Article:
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Du bist zwar mein und bleibest mein.--(Goed. 100.)

[For the Bereaved.]

This is a beautiful hymn for consolation of parents on the loss of a son The occasion of the poem was the death of Constantin Andreas, younger son of Johannes Berkov, pastor of St. Mary's Church, Berlin. It was first printed as one of the Dulcia amicorum solatia at the end of the funeral sermon by Georg Lilius, Berlin, 1650. Included in Ebeling, 1667, 6, no. 72, in 12 stanzas.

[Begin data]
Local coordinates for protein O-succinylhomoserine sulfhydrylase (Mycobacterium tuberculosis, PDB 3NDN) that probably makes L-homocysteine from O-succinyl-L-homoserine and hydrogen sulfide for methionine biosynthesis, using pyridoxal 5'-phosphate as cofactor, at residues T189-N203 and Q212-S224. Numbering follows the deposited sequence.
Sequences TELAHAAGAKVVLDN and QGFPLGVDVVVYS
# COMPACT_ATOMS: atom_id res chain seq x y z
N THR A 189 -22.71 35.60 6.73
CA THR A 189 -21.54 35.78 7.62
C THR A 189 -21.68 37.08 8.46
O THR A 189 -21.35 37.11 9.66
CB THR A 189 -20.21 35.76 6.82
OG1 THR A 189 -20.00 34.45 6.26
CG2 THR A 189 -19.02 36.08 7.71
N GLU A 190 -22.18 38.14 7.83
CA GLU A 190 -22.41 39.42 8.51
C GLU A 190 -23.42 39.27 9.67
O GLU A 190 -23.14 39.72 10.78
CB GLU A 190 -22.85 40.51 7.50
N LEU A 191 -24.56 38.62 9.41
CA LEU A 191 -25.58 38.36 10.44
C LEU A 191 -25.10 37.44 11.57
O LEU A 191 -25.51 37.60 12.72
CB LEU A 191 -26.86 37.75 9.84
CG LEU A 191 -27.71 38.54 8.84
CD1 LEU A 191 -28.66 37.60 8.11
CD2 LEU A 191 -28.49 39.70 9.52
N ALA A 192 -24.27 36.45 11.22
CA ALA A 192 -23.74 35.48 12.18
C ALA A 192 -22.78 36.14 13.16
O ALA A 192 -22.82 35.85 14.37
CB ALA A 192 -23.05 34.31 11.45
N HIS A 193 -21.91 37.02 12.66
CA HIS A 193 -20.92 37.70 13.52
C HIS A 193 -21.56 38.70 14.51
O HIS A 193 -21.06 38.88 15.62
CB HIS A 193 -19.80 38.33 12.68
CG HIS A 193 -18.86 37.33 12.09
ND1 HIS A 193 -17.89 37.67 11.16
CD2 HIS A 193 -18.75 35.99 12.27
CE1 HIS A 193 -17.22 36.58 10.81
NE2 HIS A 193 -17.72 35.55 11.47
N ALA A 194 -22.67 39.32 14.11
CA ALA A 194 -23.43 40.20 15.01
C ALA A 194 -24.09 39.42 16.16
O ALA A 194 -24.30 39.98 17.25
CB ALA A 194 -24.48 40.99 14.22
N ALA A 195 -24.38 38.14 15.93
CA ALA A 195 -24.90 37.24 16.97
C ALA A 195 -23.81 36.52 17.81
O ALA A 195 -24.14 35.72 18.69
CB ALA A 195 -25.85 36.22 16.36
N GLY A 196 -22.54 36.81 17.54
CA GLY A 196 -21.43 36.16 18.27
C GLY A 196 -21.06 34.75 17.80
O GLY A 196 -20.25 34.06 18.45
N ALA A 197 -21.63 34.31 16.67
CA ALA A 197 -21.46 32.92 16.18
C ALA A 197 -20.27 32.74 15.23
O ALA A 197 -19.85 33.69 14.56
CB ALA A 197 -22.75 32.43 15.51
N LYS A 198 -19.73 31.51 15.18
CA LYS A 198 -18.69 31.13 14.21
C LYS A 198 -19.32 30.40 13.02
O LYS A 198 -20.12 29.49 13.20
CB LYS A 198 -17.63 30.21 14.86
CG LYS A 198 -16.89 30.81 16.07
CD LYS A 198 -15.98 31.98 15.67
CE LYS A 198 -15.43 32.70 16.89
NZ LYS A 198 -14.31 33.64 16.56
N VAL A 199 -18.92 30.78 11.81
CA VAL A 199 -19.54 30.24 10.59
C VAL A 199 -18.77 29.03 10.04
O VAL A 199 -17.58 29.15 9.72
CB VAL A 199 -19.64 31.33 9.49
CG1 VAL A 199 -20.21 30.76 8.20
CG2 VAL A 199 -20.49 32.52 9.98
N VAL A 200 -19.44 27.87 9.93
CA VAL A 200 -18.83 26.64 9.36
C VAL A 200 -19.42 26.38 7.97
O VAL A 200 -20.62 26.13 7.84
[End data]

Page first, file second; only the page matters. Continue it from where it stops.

English Versions:
1. Thou'rt mine, yes, still thou art mine own.

Miss Winkworth, in her Lyra Ger., 1858, p. 123.

2. Yes, thou art mine, still mine, my son.

J. D. Burns, in the Family Treasury, p. 8, and his Remains, 1869, p. 249.

3. Mine art thou still, and mine shalt be.

J. Kelly, 1867, p. 333.

51
4. Thou art mine own, art still mine own.

Dr. J. Guthrie, 1869, p. 100.

Selected Stanza:
1. Thou'rt mine, yes, still thou art mine own!
Who tells me thou art lost?
But yet thou art not mine alone,
I own that He who cross'd
My hopes, hath greatest right in thee;
Yea, though He ask and take from me
Thee, O my son, my heart's delight,
My wish, my thought, by day and night.
Miss Winkworth, 1858.
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